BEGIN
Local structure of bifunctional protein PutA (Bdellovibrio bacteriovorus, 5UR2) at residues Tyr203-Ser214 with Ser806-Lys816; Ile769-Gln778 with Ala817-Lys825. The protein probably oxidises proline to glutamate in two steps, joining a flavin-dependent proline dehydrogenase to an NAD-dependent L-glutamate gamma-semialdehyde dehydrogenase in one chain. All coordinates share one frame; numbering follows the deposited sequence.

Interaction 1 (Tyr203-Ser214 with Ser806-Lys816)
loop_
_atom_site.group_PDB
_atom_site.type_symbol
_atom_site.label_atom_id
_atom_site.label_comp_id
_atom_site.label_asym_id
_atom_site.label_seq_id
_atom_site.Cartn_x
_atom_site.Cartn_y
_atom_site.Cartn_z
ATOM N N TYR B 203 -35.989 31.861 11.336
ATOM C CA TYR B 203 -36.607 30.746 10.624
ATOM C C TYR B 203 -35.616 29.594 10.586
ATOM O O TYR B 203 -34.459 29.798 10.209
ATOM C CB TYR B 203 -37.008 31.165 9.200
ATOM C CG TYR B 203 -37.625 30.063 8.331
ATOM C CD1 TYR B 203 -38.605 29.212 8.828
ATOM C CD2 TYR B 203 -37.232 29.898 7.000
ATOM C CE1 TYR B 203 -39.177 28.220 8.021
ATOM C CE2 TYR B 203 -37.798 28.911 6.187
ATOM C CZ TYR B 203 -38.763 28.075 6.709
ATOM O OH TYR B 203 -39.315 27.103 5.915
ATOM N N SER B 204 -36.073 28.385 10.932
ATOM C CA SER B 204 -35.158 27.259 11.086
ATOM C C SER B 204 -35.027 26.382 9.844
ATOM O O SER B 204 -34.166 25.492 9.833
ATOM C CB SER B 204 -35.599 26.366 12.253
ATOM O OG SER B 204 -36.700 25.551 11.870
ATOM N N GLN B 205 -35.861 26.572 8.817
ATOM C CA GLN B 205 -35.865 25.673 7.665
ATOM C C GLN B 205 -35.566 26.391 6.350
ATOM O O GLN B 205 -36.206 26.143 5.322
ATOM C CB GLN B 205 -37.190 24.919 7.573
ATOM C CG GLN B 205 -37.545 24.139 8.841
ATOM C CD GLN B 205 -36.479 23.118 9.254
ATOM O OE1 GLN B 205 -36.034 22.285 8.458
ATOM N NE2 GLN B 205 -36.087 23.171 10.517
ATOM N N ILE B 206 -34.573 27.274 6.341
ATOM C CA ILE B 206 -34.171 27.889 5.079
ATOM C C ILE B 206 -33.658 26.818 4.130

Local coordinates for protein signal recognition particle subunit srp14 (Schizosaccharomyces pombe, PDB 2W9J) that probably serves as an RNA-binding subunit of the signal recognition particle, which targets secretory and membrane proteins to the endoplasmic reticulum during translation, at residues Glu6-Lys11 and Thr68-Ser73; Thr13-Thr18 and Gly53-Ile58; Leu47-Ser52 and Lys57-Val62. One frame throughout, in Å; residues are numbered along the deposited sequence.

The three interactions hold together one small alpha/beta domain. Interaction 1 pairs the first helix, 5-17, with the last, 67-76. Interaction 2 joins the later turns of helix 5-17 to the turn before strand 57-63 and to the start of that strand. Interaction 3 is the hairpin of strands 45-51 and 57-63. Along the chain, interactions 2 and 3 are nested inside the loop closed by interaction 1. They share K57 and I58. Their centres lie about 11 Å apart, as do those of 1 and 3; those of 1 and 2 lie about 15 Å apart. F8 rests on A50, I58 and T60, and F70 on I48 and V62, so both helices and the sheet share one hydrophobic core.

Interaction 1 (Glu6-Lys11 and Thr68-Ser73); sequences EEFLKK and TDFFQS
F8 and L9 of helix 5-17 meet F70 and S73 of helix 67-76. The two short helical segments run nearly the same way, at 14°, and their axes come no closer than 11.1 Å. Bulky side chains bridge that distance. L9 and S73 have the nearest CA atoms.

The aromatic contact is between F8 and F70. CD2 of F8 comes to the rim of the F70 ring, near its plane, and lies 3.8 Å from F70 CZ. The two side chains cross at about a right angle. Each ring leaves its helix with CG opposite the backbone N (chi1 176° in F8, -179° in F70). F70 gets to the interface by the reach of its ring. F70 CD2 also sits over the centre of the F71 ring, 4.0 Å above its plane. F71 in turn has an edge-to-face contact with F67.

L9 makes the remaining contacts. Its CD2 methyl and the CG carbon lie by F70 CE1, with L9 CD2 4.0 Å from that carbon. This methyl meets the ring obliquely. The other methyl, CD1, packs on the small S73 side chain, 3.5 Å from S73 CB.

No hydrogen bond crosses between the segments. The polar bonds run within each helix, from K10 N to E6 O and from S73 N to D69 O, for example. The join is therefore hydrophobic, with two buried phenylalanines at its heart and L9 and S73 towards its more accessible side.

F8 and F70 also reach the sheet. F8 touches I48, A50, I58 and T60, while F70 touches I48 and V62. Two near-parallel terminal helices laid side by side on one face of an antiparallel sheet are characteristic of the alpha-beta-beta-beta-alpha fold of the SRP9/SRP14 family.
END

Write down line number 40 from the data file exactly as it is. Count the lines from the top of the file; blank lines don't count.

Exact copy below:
ATOM N N ILE B 206 -34.573 27.274 6.341